By: Michelle Morico
“I pee in almost every pool I swim in,” said Molly Mihalcik, Marist junior. “You can write that in the article, I do not even care.”
Mihalcik is a Marist Division I water polo player. “Her sense of humor and wittiness gets us all through practice,” Kristen Powers, Marist senior and fellow teammate, said. Mihalcik is blunt and honest, but also manages to be very courteous and considerate of others. She credits this to her months of debutante training.
“I started playing [water polo] in fifth grade because I injured my rotator cuff and I could no longer swim at the level I wanted to swim at,” Mihalcik said. “I’ve loved the game since.”
“I went to boarding school because I was playing two different sports on opposite ends of New York City and boarding school was somewhere I could do both competitively and conveniently in one spot,” she said.
Mihalcik also studied abroad in London where she continued to play water polo at a competitive level.
“I played for three colleges, in two different leagues,” Mihalcik said. “Kings College, Imperial College and Bath Uni., I played in a Premier League and a Uni. League,” she said. “I wanted to see how the level of competitiveness compared to Division I in the United States and I also wanted to stay in shape.” She wants to continue playing water polo after she graduates from Marist College as well.
“The team I would like to play for is the New York Athletic Club, it consists of players who played only in prep school, Division I players and Olympic players,” Mihalcik said.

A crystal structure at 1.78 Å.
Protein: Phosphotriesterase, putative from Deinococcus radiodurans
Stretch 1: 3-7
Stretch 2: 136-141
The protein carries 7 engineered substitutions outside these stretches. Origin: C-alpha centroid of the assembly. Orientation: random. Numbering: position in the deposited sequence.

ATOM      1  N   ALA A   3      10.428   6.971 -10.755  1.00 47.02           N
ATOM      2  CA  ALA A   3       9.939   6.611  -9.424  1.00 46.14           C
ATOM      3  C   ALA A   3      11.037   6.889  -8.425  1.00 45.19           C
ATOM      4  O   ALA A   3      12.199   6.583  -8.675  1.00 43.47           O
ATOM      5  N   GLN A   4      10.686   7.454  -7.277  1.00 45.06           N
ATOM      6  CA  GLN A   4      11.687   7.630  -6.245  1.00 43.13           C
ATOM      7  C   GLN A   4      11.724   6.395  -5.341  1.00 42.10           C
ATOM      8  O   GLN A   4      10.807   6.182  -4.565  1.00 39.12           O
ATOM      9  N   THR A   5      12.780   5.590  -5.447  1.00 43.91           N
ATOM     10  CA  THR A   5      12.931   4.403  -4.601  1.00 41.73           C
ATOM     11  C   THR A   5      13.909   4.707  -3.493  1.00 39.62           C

Often women’s water polo is overlooked at Marist. Mihalcik said she thinks this could be because they are a newer sport, or because they have no male counterpart.
“I think the reason that a lot of students do not follow water polo is because many of the players are from obscure places so we do not have a local following,” she said. Mihalcik, like the rest of her teammates, gets aggravated when people refer to water polo as a club sport.
“It really bothers me because I know that we are one of the hardest working teams on campus just by sheer hours and it makes me resentful that we work so hard and people underestimate our level of competitiveness,” she said.
Mihalcik said she views water polo as more than just a sport, she thinks of it as a lifestyle. The team has a very rigorous practice schedule. Mihalcik wakes up at 5:15 a.m. in order to practice from 6 a.m. until 7:45 a.m. She then returns to the pool for practice again at 6 p.m. where the team does a dry land activity for a half hour, and then has swimming and water polo practice until 9 p.m.
“Sometimes we do abs, or run a campus loop, and if we behave, sometimes we get to play dodge ball,” Mihalcik said about their dry land activity.
This life style definitely brings stress upon Mihalcik. Morgan Carnevale, Mihalcik’s roommate says she does not get to hang out with Mihalcik as much as she wants because she is at practice all the time, and when she is not practicing she has so many other things to do.
“It stresses her out a lot but I know she will never quit,” Carnevale said. “Every year she mentions it and I always think she might actually do it, but she never does. She loves water polo too much.”
“I have been playing my whole life and because I have been doing it for so long I would never give up my life’s work just because I do not like to wake up early,” Mihalcik said.